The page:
When it comes to cleaning the data and isolating relevant content and searches, there are obvious steps involved such as targeting the right geographies, de-duping, adjusting for promotions and ensuring that content is genuinely about the category. When is a discussion about Apple related to technology and when is it concerned with baking or groceries, for example? However, there are also more contextual judgments to be made about when content is relevant – and what it really signifies: what are the relevant attributes for a category like technology, auto, or paper towels? Which types of comments relate to those attributes? And what constitutes a positive, negative or neutral comment in this context?
Detecting the changing conversation
The answers to these questions can change over time, of course. And in the real-time world that search and social media listening enables, they can change quite quickly. Because of this, the ability of our model to detect emerging trends and adjust to track them can be hugely important. The launch of a new product such as the Apple Watch produces rich listening data that can help marketers fine-tune their strategy for maximising incremental sales. However, it also introduces entirely new themes to the social media and search conversation, and new attributes that are relevant to both the new product and others in its category.
Beyond brand tracking: the broader potential
Guiding and optimising the launch of new products is just one example of how predictive big data can deliver benefits far outside the traditional brandtracking arena. The same techniques that can predict brand equity can provide crucial real-time insight as to how a new product’s features meet the expectations of the market, the improvements that could drive loyalty and repeat purchase, and the likely impact of the launch on the brand owner’s current portfolio. And they can do so in a timeframe that enables effective launch optimisation. When it comes to customer experience, effective social media listening is a vital tool for detecting divergences from the optimal, and feeding actionable insight on appropriate responses to the frontline. When we combine these new forms of real-time data with our growing understanding of situational equity, we are able to develop exception-based reporting that can provide early warning of the impact of negative headlines – or competitor activity.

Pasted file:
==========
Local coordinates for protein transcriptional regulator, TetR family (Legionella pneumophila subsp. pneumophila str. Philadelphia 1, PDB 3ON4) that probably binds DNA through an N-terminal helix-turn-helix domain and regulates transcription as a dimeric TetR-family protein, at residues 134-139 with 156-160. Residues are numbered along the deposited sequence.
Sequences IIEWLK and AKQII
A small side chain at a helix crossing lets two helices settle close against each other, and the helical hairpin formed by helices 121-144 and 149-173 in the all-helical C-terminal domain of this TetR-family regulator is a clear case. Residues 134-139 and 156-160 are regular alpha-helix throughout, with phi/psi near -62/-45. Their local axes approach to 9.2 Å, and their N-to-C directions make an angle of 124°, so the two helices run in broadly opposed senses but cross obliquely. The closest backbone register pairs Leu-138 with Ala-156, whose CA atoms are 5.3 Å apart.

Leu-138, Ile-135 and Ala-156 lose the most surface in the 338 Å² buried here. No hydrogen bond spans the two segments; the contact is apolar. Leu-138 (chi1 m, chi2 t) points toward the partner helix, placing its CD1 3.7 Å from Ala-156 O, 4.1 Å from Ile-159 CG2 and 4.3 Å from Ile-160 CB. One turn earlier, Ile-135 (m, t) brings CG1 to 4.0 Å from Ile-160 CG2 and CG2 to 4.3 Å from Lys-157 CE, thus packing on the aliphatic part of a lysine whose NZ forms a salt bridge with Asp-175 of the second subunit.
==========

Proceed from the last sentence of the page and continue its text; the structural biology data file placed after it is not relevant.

Final call for surveys?
Does this mean the end for survey-based data? Far from it. We believe that a new search and social spine for brand tracking frees surveys from a future doing a job that they were never really suited to. And it unlocks the potential of shorter, smarter questionnaires to deliver new levels of understanding and value. It’s a well-known fact that long surveys crammed with attribute-related questions are a disaster for data quality. Now that we are able to detect those attributes and predict brand equity faster and more cost-effectively through search and social, we can free our surveys from them. Instead we can target questionnaries at the areas where they can make the greatest contribution: providing individual-based insight that complements and deepens the aggregate view provided through search and social data.
Introducing intelligent, adaptive tracking Intelligent, adaptive tracking is the result: the integration of a real-time search and social view with in-depth surveys that can be triggered and served automatically whenever the listening datacalls for it. When this data detects significant or unexpected variations in brand equity, surveys can be automatically triggered to help explore the reasons for them. When new themes are detected, we can use focused questionnaires to investigate further and reveal the role that these emerging discussions are playing within the category landscape. The value of our search and social media spine increases exponentially the more we are able to attach responsive modules (the nerves and sinews of research) to it. By bringing our understanding of brand equity into the real-time present, we give ourselves and our clients the reaction time to explore in greater depth, develop more intelligent responses and make better decisions. The ability to do so can rejuvenate research’s contribution to brand management.
About Intellligence Applied
Intelligence Applied is the home of the latest thinking from TNS, where we discuss the issues impacting our clients, explore what makes people tick and spotlight how these insights can create opportunities for business growth. Please visit www.tnsglobal.com/intelligence-applied for further information.
TNS advises clients on specific growth strategies around new market entry, innovation, brand switching and customer and employee relationships, based on long-established expertise and market-leading solutions. With a presence in over 80 countries, TNS has more conversations with the world’s consumers than anyone else and understands individual human behaviours and attitudes across every cultural, economic and political region of the world. TNS is part of Kantar, the data investment management division of WPP and one of the world’s largest insight, information and consultancy groups.